An athlete, a belt and a social media post.
That trio has become a weekly tradition for the women’s basketball team and its weightlifting routine.
Every Friday since the end of last season, Danny Wardell has posted a picture of a Lady Maverick posing with a WWE title belt on his Twitter and Instagram.
Each has some variation of the caption “Lifter of the Week.”
Every Monday marks a new week in the initiative, and every Friday the belt is given to an athlete.
Wardell, women’s basketball strength and conditioning coach, said he created the “Lifter of the Week” to incentivize hard work in the weight room.
He uses it as a tool for the athletes to compete with each other.
“For the most part, you don’t really get much reward, per se, in strength and conditioning workouts other than the weight you lifted,” he said. “So now, it kind of gives them a little extra incentive.”
The hardware at hand is a WWE SmackDown Women’s Championship replica title belt. The arctic frost white belt with bright blue and red details trimmed in gold and diamond-like accents best fits UTA’s color scheme, Wardell said.
To determine who wins, Wardell looks for athletes who are “in the zone” when lifting, doing extra reps or sets and trying to add weight to their lift.
Wardell said he pays close attention to those that are working the hardest.
There’s no real link between the WWE belt and women’s basketball, Wardell said. It’s just a cool way to acknowledge the hard work athletes put in.
Sophomore guard Terryn Milton, a two-time winner of the belt, said the incentive makes the players work harder, and they’re stronger because of it.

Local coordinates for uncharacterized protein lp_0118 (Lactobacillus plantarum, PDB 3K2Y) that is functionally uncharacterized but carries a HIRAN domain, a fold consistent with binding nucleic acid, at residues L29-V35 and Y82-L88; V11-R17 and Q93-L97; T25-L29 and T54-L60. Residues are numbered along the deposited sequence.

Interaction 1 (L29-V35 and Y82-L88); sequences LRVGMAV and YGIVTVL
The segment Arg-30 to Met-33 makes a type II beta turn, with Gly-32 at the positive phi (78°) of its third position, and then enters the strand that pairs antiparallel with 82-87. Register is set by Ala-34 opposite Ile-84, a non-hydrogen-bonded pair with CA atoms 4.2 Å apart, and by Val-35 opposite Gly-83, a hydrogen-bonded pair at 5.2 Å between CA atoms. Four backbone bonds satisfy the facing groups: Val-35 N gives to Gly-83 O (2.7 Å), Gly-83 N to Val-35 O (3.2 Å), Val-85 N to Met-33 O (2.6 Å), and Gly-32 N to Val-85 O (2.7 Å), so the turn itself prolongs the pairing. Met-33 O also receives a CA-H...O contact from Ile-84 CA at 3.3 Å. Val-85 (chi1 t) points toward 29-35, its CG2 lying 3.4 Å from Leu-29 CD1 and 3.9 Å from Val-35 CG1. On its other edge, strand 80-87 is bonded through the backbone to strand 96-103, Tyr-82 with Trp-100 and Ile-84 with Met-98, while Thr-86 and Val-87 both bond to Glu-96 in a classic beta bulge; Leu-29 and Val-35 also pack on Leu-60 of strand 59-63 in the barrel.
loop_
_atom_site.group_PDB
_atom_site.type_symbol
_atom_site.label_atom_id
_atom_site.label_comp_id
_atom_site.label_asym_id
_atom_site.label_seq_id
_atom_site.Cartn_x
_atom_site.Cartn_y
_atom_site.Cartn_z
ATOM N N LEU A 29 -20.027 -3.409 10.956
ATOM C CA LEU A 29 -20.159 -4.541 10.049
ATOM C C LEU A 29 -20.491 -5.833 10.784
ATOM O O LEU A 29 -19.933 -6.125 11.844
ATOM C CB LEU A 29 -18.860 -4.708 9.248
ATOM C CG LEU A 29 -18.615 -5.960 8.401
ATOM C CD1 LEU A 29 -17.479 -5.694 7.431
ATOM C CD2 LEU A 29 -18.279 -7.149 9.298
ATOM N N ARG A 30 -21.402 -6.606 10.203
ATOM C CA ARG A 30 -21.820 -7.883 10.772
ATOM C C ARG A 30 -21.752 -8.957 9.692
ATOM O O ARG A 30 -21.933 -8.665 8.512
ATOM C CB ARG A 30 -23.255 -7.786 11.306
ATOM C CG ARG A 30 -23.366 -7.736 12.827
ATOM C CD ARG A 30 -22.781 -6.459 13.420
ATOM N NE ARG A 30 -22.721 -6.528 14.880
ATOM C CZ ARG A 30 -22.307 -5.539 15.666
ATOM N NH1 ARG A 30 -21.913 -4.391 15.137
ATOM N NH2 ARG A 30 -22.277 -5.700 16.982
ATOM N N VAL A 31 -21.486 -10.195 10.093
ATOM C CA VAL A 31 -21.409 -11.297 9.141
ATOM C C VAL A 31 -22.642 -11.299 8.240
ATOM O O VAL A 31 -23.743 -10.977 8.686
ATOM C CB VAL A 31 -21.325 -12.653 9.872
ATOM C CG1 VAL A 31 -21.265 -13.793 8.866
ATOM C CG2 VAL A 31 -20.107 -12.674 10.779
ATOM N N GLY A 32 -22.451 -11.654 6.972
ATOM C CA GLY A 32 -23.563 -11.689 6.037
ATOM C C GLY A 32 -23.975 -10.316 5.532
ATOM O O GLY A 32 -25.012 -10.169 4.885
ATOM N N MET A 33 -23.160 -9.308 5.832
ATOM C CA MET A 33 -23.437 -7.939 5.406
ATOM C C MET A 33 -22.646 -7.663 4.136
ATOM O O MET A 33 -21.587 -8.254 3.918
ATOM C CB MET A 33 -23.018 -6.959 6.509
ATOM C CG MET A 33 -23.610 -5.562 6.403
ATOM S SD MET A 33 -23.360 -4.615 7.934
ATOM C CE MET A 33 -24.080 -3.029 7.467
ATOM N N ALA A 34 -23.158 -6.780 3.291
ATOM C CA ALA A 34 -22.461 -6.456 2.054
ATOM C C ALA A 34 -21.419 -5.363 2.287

“To win it, you have to work hard — no complaining,” Milton said. “He needs to see that you’re wanting to get stronger.”
Milton said those who are encouraging their teammates during sessions and show leadership also help their chances.
Head coach Krista Gerlich said the incentive gives players a chance to compete during the off-season, especially over the summer.
“What we want our kids doing is always competing, and internal competition is sometimes your best competition,” Gerlich said.
Sophomore guard Claire Chastain, a four-time winner of the belt, said arriving to training early and going beyond what’s expected are key to winning and improving strength and conditioning.
Chastain said having a goal in the weight room has improved her work ethic.
“Everyone wants to win the belt, pose, take the picture and have that accomplishment,” she said. “We take losing to heart. If I didn’t win Lifter of the Week when I thought I should have, I’m going to go 10 times harder this upcoming week.”
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